There are insights that offer a window into the sharp mind of a man whose behaviour and outward appearance may have led some to dismiss him with misplaced condescension.

(Only the righteous
shall be saved)
Ah yes, all in good time.
There are
so many
different
people to be.

‘Progress’ mocks

them          clever
poems
with
words that         jump
about

poems that

tick / some / boxes
merit an    Arse Council    handout

What comes across is an impression that the narrator chooses his own path within the confines of the hand dealt him. There is no expectation of sympathy. He accepts responsibility for what he is.

The poems, for all their grimy imagery, somehow transcend. They take a scalpel to preconceptions of someone who is at times ground down, who is so much more than first impressions. If the reader is discomfited by what is being shared perhaps the onus lies within. Reality bites and Guffan chews over this with uncompromising skill.

My copy of this book was provided gratis by the publisher, Tangerine Press.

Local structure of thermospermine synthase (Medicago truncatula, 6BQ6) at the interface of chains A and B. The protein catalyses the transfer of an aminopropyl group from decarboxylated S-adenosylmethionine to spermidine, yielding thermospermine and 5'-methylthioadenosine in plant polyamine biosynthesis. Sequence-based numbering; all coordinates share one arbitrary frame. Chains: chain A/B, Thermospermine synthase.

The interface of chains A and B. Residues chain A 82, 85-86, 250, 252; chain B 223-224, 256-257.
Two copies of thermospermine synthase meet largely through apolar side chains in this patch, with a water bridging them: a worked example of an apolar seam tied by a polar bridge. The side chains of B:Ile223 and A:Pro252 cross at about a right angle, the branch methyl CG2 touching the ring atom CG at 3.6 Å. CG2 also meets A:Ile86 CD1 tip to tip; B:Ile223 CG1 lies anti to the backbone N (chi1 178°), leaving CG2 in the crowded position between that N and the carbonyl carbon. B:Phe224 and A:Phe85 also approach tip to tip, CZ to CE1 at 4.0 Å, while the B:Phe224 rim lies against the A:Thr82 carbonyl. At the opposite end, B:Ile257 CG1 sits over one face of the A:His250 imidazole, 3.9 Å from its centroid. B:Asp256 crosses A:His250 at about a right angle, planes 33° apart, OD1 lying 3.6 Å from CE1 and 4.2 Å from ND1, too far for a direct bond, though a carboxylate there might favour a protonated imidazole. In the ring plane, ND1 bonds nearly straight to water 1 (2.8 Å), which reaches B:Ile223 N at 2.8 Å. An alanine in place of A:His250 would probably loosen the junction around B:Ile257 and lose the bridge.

Book Review: White Eye of the Needle

white eye needle

White Eye of the Needle, by Chris Campbell (illustrated by Sandra Evans), is a collection of twenty-five poems written over a six year period and including consideration of life lived in lockdown. Many of the poems exude admiration and love for a partner, at home and on trips abroad. The settings vary, often urban but with appreciation of natural elements that spring up where not cleared away. Observations made are appealing in their simplicity and yet, in that, are at times profound.

“there’s more to life than death”

The poems written in lockdown reflect the frustrations widely felt by those confined to home, who hanker after the holidays they would be planning if permitted. There are walks by a canal and a feeling of gratitude to be sharing confinement with a loved one. Pets feature, their previously private antics observed between Zoom or Teams meetings.

‘Must all the world’s beauty be a gift?’ is a short appreciation of unaltered looks that particularly resonated.

“Our plastic wealth of plucked lips; nip and tuck,
takes all attention from our individuality
and tries to rid all life of natural luck,
adding to inner ugliness that never sags.”

‘Virtual Coo’ reminds of the sadness that milestones must now be shared over screens rather than in person – a newborn baby offered the inadequate virtual hug.

Older poems recount highlights of trips away: a ski run, art admired in St Ives, a honeymoon in Madagascar.

‘No holding me back’ jarred against the previously expressed gentle love and support with its depiction of an argument.